Thursday, August 20, 2015

Mae West: Jack Pennick

An enormous international cast was assembled to do justice to MAE WEST's ambitious screenplay "Now I'm a Lady" centered around the horsey set. Script approval was granted by the Hays Commission on 1 April 1935 and the motion picture was released by Paramount Pictures in the USA on Friday, 25 April 1935 under a new title — —  "Goin' to Town."
• • The production began shortly before Christmas on  Wednesday, 19 December 1934. On Friday, 4 January 1935, Francois B. de Valdez was hired as technical adviser on South American sequences. The film wrapped up a month later on Saturday, 9 February 1935.  Jack Pennick played one of the cowboys.  He died in mid-August so let's take a look at this character actor.
• • Jack Pennick [7 December 1895 — 16 August 1964] • •
• • Born in Portland, Oregon as Ronald Jack Pennick on Saturday, 7 December 1895, he grew up as the son of a gold miner. For awhile, he also followed his father into this difficult field. Then he joined the Marines and did his military service. 
• • This brawny six-feet-four horse wrangler, such a natural for Tinseltown's boots and saddle operas, would have rated the comment Mae once made about another guy: "You're no oil painting."
• • Active onscreen from 1926 — 1962, Pennick had 153 film credits and often found employment in the sound pictures directed by John Ford as part of "The John Ford Stock Company." Though he invariably was cast in bit parts, he was used in films as a bartender, cabbie, convict, fireman, gangster, harmonicist, prizefighter, ship's crewman, soldier, truck driver, and man of action roles.
• • In 1935, he had the privilege of playing a cowboy in "Goin' to Town" starring Mae West.
• • In one of Pennick's last films "The Man Who Shot Liberty Valance" [1962], he got to work with Andy Devine, the actor who would play Coyote Bill in "Myra Breckinridge" [1970], starring Mae West.
• • Active in the film trade until 1962, Jack Pennick died in Manhattan Beach, California on Sunday, 16 August 1964.  He was 68.
• • On Friday, 20 August 1915 in Variety • •
• • An article "May West in Pictures" (sic) appeared in Variety's issue dated for Friday, 20 August 1915.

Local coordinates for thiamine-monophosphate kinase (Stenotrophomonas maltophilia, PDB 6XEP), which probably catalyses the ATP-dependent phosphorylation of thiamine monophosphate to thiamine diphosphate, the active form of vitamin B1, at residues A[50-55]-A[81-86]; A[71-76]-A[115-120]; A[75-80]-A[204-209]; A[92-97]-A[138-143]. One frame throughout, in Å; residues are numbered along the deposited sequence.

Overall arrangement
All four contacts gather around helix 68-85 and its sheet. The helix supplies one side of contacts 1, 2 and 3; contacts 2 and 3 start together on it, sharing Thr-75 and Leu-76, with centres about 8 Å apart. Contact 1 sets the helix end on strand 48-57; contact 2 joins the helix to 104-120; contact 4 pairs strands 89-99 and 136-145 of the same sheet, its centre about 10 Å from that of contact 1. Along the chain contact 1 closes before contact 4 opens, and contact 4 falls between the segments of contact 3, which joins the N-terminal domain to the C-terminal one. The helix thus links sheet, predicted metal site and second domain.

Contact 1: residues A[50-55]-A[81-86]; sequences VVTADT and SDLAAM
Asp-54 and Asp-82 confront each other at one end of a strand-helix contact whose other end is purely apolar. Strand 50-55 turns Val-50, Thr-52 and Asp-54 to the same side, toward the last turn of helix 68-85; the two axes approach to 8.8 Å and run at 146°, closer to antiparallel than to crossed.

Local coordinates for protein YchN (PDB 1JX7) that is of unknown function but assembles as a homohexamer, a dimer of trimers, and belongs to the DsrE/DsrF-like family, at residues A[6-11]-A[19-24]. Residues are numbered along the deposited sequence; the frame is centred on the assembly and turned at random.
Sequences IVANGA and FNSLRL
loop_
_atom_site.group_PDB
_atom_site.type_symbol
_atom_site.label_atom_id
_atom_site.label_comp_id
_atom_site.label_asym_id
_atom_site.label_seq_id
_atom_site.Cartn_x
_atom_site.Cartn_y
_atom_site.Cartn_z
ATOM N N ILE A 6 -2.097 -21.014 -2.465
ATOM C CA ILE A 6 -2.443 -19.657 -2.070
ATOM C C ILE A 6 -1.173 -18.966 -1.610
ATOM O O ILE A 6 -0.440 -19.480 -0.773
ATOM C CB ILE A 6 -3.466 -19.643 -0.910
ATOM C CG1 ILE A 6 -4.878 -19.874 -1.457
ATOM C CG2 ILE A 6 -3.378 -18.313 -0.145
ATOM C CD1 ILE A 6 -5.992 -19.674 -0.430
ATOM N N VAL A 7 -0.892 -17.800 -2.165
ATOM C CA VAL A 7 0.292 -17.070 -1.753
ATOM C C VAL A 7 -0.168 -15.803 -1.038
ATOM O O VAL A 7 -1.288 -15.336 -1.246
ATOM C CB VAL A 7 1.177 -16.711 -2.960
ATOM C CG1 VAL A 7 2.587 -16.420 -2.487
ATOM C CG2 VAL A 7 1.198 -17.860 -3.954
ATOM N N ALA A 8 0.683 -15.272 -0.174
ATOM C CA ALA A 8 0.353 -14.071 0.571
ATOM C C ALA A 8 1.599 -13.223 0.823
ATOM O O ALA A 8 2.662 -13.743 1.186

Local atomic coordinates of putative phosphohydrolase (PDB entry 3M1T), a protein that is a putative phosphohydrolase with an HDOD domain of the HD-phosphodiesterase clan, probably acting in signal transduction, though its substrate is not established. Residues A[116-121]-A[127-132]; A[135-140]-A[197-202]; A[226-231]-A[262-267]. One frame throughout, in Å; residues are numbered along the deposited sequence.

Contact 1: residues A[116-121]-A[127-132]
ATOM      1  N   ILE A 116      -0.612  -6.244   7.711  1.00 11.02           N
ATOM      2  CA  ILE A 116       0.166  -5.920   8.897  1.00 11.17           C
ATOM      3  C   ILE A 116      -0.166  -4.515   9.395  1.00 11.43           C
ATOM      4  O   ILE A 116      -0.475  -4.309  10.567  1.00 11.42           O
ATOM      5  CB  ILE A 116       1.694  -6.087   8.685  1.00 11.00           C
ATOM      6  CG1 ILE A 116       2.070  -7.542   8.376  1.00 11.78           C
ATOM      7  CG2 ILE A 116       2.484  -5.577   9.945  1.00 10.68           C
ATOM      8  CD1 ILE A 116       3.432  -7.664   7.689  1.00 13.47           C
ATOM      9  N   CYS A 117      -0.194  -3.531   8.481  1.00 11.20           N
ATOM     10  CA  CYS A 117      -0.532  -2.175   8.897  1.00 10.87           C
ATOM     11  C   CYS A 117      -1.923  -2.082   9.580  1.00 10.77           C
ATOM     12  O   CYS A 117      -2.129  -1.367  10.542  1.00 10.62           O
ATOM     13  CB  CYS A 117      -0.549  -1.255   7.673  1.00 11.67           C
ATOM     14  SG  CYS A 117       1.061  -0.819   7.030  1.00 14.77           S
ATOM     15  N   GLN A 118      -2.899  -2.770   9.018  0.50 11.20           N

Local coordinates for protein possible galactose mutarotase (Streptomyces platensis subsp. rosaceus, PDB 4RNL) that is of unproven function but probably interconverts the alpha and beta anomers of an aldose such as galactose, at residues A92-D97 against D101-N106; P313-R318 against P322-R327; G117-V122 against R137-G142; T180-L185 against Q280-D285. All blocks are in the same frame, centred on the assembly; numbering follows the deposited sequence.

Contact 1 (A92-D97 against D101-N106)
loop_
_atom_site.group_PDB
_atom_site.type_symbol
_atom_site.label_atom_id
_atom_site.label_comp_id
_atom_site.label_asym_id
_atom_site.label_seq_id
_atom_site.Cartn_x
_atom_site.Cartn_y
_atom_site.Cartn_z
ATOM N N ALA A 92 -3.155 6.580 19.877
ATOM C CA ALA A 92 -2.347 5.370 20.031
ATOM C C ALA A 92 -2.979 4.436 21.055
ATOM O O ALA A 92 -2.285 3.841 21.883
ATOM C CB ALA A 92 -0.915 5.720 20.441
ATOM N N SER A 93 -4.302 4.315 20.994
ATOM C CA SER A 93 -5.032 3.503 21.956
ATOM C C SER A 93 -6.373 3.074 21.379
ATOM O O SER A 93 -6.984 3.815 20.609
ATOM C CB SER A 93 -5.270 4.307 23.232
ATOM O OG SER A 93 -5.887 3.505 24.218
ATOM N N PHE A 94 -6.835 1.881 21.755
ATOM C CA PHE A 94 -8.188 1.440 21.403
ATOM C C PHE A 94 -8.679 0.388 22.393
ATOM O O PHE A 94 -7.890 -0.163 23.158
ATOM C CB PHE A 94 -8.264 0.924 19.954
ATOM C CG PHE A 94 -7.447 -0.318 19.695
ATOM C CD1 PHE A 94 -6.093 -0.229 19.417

• • Spelling her name Mae with a "y," Variety wrote: "May West, the vaudeville comedienne, has signed a contract with the U [Universal Pictures] to go to the coast for four weeks."
• • Stills I've seen from this audition show a 22-year-old Mae lying across a bed, looking frisky. But can you even imagine Mae West in a silent film?  Hmm.
• • On Thursday, 20 August 1970 • •
• • Hollywood hipsters, hams, and hanger-ons received an invitation to "Sights and Sounds of Mae West" and the event was scheduled for Thursday, 20 August 1970.
• • Overheard in Hollywood • •
• • Miss Mae West, sex symbol of the 1920s and 1930s, turns 80 today, but she'd rather not talk about it.  "I'll wait until I'm 90," she said.
• • In Her Own Words • •
• • Mae West said:  "I have to do my work, and I've got a lot of that to do. You ought to know that it isn't easy to write and act, too.  You can't call me high hat because I'm busy."
• • Quote, Unquote • •
• • The Daily Beast mentioned the book "Hollywood Babylon" and Mae West.
• • Nathan Smith wrote:  "Hollywood Babylon" made outrageous claims about everyone. The book shared “leaked” excerpts from the diary of Mary Astor and alleged to detail her rich sexcapades, as well as digging up information of the children Charlie Chaplin allegedly fathered with multiple different women. Whether it was Mae West’s penchant for multiple sex partners in the one evening, or D. W. Griffith’s exploitation of poor workers on his set (coupled with images of Jayne Mansfield’s infamous car accident), Kenneth Anger’s book had all that Hollywood did not want the public to see or know.
• • Nathan Smith continued with: This tell-all "Hollywood Babylon" was written to be a scandal.  . . .
• • Source: Article for The Daily Beast; published on Saturday, 8 August 2015
• • The Mae West Blog celebrates its 11th anniversary • •    
• • Thank you for reading, sending questions, and posting comments during these past eleven years. The other day we entertained 3,497 visitors. And we reached a milestone recently when we completed 3,200 blog posts. Wow! 
• • By the Numbers • • 
• • The Mae West Blog was started ten years ago in July 2004. You are reading the 3249th blog post. Unlike many blogs, which draw upon reprinted content from a newspaper or a magazine and/ or summaries, links, or photos, the mainstay of this blog is its fresh material focused on the life and career of Mae West, herself an American original.

• • Come up and see Mae every day online:

Source: to Google

• • Photo:
• • Mae West • in 1935

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